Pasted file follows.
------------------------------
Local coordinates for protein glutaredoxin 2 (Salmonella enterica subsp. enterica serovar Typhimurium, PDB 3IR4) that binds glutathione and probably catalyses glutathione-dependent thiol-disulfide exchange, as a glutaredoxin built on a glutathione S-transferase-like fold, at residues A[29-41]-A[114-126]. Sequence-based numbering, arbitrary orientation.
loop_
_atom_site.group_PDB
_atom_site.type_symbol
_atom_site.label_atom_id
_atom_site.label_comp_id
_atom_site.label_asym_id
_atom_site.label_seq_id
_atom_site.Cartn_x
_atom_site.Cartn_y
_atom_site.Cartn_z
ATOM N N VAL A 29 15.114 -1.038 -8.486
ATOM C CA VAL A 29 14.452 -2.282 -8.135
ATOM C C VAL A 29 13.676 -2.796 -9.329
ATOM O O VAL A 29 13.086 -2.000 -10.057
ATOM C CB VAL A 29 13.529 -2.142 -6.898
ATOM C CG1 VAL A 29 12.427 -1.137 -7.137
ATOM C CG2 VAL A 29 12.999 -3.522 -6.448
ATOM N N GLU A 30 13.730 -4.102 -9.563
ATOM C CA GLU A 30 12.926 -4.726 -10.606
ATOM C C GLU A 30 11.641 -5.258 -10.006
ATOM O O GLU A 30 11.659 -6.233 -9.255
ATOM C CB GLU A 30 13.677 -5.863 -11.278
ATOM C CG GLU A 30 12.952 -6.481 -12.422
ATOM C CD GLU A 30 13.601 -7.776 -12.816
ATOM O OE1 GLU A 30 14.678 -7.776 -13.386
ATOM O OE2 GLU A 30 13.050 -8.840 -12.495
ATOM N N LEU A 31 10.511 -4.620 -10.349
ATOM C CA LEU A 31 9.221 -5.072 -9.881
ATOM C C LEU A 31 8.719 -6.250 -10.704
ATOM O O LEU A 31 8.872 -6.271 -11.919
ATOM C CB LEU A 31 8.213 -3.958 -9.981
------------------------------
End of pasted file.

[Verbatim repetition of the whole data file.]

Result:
Local coordinates for protein glutaredoxin 2 (Salmonella enterica subsp. enterica serovar Typhimurium, PDB 3IR4) that binds glutathione and probably catalyses glutathione-dependent thiol-disulfide exchange, as a glutaredoxin built on a glutathione S-transferase-like fold, at residues A[29-41]-A[114-126]. Sequence-based numbering, arbitrary orientation.
loop_
_atom_site.group_PDB
_atom_site.type_symbol
_atom_site.label_atom_id
_atom_site.label_comp_id
_atom_site.label_asym_id
_atom_site.label_seq_id
_atom_site.Cartn_x
_atom_site.Cartn_y
_atom_site.Cartn_z
ATOM N N VAL A 29 15.114 -1.038 -8.486
ATOM C CA VAL A 29 14.452 -2.282 -8.135
ATOM C C VAL A 29 13.676 -2.796 -9.329
ATOM O O VAL A 29 13.086 -2.000 -10.057
ATOM C CB VAL A 29 13.529 -2.142 -6.898
ATOM C CG1 VAL A 29 12.427 -1.137 -7.137
ATOM C CG2 VAL A 29 12.999 -3.522 -6.448
ATOM N N GLU A 30 13.730 -4.102 -9.563
ATOM C CA GLU A 30 12.926 -4.726 -10.606
ATOM C C GLU A 30 11.641 -5.258 -10.006
ATOM O O GLU A 30 11.659 -6.233 -9.255
ATOM C CB GLU A 30 13.677 -5.863 -11.278
ATOM C CG GLU A 30 12.952 -6.481 -12.422
ATOM C CD GLU A 30 13.601 -7.776 -12.816
ATOM O OE1 GLU A 30 14.678 -7.776 -13.386
ATOM O OE2 GLU A 30 13.050 -8.840 -12.495
ATOM N N LEU A 31 10.511 -4.620 -10.349
ATOM C CA LEU A 31 9.221 -5.072 -9.881
ATOM C C LEU A 31 8.719 -6.250 -10.704
ATOM O O LEU A 31 8.872 -6.271 -11.919
ATOM C CB LEU A 31 8.213 -3.958 -9.981